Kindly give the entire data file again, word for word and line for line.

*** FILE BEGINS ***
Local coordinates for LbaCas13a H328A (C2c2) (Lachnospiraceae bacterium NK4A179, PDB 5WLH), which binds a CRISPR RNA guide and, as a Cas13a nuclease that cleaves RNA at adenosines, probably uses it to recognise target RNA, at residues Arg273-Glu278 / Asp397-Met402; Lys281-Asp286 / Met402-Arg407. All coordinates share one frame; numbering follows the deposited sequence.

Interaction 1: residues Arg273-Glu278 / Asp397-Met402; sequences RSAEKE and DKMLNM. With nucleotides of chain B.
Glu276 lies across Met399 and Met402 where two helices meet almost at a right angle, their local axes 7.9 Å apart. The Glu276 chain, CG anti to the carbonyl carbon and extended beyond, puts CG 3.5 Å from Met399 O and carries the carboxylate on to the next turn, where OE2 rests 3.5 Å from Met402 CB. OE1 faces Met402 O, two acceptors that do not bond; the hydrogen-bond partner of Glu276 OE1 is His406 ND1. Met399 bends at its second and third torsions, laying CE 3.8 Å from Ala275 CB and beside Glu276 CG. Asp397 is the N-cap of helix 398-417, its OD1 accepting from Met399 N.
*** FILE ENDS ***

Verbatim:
Local coordinates for LbaCas13a H328A (C2c2) (Lachnospiraceae bacterium NK4A179, PDB 5WLH), which binds a CRISPR RNA guide and, as a Cas13a nuclease that cleaves RNA at adenosines, probably uses it to recognise target RNA, at residues Arg273-Glu278 / Asp397-Met402; Lys281-Asp286 / Met402-Arg407. All coordinates share one frame; numbering follows the deposited sequence.

Interaction 1: residues Arg273-Glu278 / Asp397-Met402; sequences RSAEKE and DKMLNM. With nucleotides of chain B.
Glu276 lies across Met399 and Met402 where two helices meet almost at a right angle, their local axes 7.9 Å apart. The Glu276 chain, CG anti to the carbonyl carbon and extended beyond, puts CG 3.5 Å from Met399 O and carries the carboxylate on to the next turn, where OE2 rests 3.5 Å from Met402 CB. OE1 faces Met402 O, two acceptors that do not bond; the hydrogen-bond partner of Glu276 OE1 is His406 ND1. Met399 bends at its second and third torsions, laying CE 3.8 Å from Ala275 CB and beside Glu276 CG. Asp397 is the N-cap of helix 398-417, its OD1 accepting from Met399 N.